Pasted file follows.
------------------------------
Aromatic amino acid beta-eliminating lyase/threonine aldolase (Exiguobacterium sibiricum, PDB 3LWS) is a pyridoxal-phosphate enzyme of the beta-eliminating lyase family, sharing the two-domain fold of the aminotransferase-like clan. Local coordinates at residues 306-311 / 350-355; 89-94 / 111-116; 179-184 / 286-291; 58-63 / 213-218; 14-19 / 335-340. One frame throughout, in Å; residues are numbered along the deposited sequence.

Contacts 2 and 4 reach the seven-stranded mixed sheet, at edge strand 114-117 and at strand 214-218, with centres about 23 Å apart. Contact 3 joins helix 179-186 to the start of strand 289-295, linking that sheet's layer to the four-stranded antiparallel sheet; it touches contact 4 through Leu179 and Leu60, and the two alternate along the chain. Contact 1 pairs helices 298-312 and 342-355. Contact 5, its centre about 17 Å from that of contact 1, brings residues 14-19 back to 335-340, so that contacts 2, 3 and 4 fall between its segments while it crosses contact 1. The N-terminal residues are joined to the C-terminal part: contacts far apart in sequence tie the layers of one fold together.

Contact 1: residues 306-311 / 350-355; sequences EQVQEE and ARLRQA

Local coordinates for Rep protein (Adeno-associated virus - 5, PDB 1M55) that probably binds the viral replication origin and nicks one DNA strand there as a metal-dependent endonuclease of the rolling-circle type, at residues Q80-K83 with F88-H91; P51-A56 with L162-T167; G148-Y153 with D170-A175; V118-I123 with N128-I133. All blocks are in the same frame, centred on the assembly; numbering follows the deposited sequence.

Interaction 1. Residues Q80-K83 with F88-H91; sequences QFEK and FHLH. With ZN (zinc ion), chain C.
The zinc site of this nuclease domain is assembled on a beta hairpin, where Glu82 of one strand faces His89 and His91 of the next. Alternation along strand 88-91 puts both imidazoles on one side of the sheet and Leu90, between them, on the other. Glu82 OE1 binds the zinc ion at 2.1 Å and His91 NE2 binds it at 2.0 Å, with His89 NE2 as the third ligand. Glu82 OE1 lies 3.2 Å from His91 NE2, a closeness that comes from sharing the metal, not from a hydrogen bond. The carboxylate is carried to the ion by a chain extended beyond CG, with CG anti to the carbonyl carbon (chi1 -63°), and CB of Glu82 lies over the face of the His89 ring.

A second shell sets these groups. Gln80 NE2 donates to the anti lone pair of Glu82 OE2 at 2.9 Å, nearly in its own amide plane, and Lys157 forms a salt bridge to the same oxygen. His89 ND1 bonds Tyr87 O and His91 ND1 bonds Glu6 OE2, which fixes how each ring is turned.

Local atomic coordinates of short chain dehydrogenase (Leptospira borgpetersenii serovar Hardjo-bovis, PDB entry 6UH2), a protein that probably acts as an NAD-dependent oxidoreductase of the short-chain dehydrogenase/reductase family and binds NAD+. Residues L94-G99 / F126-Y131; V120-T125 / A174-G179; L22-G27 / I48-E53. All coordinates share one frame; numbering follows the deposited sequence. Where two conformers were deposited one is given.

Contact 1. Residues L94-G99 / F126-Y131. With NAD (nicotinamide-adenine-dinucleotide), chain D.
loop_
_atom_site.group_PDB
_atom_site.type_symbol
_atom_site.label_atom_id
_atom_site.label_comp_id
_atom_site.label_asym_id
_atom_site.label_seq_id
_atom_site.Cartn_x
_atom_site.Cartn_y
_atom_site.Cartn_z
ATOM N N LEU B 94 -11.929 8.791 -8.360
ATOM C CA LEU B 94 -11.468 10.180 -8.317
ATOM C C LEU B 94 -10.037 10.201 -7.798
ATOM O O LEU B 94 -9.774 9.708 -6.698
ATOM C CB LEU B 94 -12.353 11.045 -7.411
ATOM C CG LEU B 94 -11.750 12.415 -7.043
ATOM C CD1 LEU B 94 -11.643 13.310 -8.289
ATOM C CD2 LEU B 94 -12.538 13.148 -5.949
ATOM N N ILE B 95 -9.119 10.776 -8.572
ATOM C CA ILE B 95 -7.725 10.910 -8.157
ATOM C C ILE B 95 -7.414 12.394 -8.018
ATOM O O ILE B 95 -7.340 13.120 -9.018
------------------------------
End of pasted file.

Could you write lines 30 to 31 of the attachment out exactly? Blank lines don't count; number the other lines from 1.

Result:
ATOM C C ILE B 95 -7.414 12.394 -8.018
ATOM O O ILE B 95 -7.340 13.120 -9.018